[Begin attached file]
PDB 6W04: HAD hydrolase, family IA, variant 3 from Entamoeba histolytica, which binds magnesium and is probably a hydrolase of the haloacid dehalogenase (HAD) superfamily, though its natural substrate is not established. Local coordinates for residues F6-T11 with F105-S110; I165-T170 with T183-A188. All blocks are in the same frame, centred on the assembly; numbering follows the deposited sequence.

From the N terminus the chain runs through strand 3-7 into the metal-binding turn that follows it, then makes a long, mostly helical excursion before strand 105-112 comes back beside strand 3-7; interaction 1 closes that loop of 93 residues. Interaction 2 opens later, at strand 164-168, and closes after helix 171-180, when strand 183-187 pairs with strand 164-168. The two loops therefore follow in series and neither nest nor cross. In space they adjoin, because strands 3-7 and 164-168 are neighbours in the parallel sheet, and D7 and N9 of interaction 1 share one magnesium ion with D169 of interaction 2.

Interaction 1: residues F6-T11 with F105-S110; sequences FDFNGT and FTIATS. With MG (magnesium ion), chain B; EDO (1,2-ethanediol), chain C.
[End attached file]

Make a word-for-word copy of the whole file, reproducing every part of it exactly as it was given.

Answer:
PDB 6W04: HAD hydrolase, family IA, variant 3 from Entamoeba histolytica, which binds magnesium and is probably a hydrolase of the haloacid dehalogenase (HAD) superfamily, though its natural substrate is not established. Local coordinates for residues F6-T11 with F105-S110; I165-T170 with T183-A188. All blocks are in the same frame, centred on the assembly; numbering follows the deposited sequence.

From the N terminus the chain runs through strand 3-7 into the metal-binding turn that follows it, then makes a long, mostly helical excursion before strand 105-112 comes back beside strand 3-7; interaction 1 closes that loop of 93 residues. Interaction 2 opens later, at strand 164-168, and closes after helix 171-180, when strand 183-187 pairs with strand 164-168. The two loops therefore follow in series and neither nest nor cross. In space they adjoin, because strands 3-7 and 164-168 are neighbours in the parallel sheet, and D7 and N9 of interaction 1 share one magnesium ion with D169 of interaction 2.

Interaction 1: residues F6-T11 with F105-S110; sequences FDFNGT and FTIATS. With MG (magnesium ion), chain B; EDO (1,2-ethanediol), chain C.